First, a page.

Commissioners of Inland Revenue v Nuttall

JurisdictionEngland & Wales
Judgment Date21 December 1989
Judgment citation (vLex)[1989] EWCA Civ J1221-8
Docket Number89/1256
CourtCourt of Appeal (Civil Division)
Date21 December 1989

[1989] EWCA Civ J1221-8






Royal Courts of Justice


Lord Justice Parker

Lord Justice Ralph Gibson


Lord Justice Bingham


The Commissioners of Inland Revenue
Roland Nuttall

MR STEPHEN J.L. OLIVER, Q.C., instructed by Solicitor of Inland Revenue, appeared for the Appellants (Plaintiffs).

MR COLIN W. CAMPBELL, instructed by Messrs Moon Beever (London Agents for Messrs Warburton Porteous & Co., Birkenhead), appeared for the Respondent (Defendant).




Prior to September 1985 the Inland Revenue had been conducting an investigation into the tax affairs of the respondent. On 24th September the respondent signed a letter addressed to the Commissioners of the Inland Revenue in the following terms: "In consideration of no proceedings being taken against me in respect of the duties set out in the Statement below, which I acknowledge and agree to be unpaid by reason, wholly or in part, of my default, or in respect of the penalties and interest to which I may thereby have become liable under the Taxes Acts, I, Roland Nuttall, of 23A Adelaide Street, Liverpool 5, hereby offer in respect of the said duties, penalties and interest, the sum of £15,000,of which I herewith pay £5,000, and the balance of £10,000 to be paid within 60 days of the date of the letter notifying the acceptance of this offer by you." The "Statement of Duties Unpaid By Me" at the foot of that letter are as follows:





Income Tax



Income Tax



Income Tax



The £5,000 was, as is said in the letter of offer, duly paid. The balance of £10,000 became due within 60 days of 26th September which was the date of the letter of acceptance sent on behalf of the Revenue. That was not paid at that time and has never been paid. Accordingly, the Revenue issued a writ on 21st November 1986 and on 1st June 1988 issued a summons for judgment under Order 14. On 9th November 1988 Master Hodgson, after a very short hearing, gave leave to defend. The Inland Revenue appealed to the judge in chambers who, on 19th May 1989, dismissed the appeal. The hearing on that occasion lasted for one morning. Against the dismissal by the learned judge, who was Mr Justice French, the Inland Revenue now appeal.


The defendant put in a defence, which is exceedingly short. He admits that the letter was sent and accepted, but he denies any liability to pay the sum of £10,000. Paragraph 2 says this: "The said letter of 24th September, 1985 sets out the terms of an agreement reached between the Plaintiffs and the Defendant. The said agreement purports to settle the Defendant's income tax liabilities in respect of the years of assessment 1977/78, 1978/79 and 1979/80." Paragraph 3 reads: "No assessment to income tax was made on the Defendant in respect of the year of assessment 1977/78." Paragraph 4 reads: "The said agreement was entered into by the Inland Revenue in excess of its statutory powers and is therefore ultra vires and of no effect. This is for the following reasons", which I do not set out because they have been fully deployed in the argument before us.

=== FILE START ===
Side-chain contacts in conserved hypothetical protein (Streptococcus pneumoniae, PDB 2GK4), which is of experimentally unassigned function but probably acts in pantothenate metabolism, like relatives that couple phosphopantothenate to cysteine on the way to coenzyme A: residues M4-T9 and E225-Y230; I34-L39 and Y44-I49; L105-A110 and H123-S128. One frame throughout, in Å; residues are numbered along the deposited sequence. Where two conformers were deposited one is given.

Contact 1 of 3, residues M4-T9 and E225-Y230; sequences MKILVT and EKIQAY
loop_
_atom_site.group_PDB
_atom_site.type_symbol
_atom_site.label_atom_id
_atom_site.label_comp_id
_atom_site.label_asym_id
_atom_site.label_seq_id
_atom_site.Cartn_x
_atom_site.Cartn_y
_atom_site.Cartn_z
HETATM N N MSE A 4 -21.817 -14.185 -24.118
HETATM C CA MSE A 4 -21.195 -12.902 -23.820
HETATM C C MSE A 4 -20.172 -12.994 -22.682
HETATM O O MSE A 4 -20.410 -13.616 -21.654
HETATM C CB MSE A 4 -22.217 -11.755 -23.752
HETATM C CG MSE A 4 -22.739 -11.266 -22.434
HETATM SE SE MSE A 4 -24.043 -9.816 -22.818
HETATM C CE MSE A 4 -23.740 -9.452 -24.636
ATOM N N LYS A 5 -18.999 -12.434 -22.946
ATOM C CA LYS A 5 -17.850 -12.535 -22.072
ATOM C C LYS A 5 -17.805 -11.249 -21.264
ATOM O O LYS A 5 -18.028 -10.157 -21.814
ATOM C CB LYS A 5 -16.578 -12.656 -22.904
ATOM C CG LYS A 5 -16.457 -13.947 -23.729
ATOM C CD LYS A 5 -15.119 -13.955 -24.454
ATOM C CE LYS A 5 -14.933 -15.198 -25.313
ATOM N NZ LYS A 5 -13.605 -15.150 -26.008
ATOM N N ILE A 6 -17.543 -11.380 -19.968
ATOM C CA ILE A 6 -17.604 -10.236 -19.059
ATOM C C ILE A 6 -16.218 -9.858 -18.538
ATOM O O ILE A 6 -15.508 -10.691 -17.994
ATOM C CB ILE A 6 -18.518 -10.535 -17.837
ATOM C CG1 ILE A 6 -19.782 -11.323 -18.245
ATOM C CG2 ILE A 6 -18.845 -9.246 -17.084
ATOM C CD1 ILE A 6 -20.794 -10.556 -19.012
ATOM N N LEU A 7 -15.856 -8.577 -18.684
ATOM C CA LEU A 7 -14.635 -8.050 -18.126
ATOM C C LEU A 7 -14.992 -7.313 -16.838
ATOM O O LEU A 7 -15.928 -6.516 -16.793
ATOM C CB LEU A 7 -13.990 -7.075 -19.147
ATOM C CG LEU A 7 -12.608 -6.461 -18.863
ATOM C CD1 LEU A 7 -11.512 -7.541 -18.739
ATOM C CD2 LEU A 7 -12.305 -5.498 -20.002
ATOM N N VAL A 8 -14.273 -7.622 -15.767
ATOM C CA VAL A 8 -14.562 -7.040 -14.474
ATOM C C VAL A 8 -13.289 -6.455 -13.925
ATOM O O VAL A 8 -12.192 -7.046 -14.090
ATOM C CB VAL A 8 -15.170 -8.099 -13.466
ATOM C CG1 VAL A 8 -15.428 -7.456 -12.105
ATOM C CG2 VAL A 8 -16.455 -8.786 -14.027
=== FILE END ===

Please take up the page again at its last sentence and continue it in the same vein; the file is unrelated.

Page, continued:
The defendant's case in its shortest form is this. The Inland Revenue are creatures of statute and have only such powers as are conferred upon them by statute. They have never been given by statute any power to make any such agreement as is here the subject of suit. Finally if they had at any time any such power, that power disappeared with the enactment of section 54 of the Taxes Management Act 1970 or, strictly, its predecessor. They point out that in any event this agreement is a hybrid agreement in that it covers three years in respect of one of which there had been no assessment. The learned judge's conclusion is contained in a short paragraph in the last page of the bundle:


"The conclusion I reach is that the argument based on the existence of a short statutory code is correct. If there was a common law power, such power has been superseded by section 54 (or rather by its predecessor). That section is clearly designed to afford the taxpayer a protection he would not otherwise have. By necessary implication any pre-existing power must have been over-ruled.


"The defence raised by the affidavit and the defence which have been filed is one that, in law, I consider will succeed and the appeal should be dismissed."


It will be apparent from the quotation from the learned judge's judgment that although this was an Order 14 application he was asked by the parties to come to a conclusion as to the right answer and not merely to decide whether there was a proper point on which leave to defend should be granted. That there was such a point which was fit for argument appears to me to have been beyond doubt. But as the matter is entirely before us and has been argued, it is right that we should on this occasion decide the point.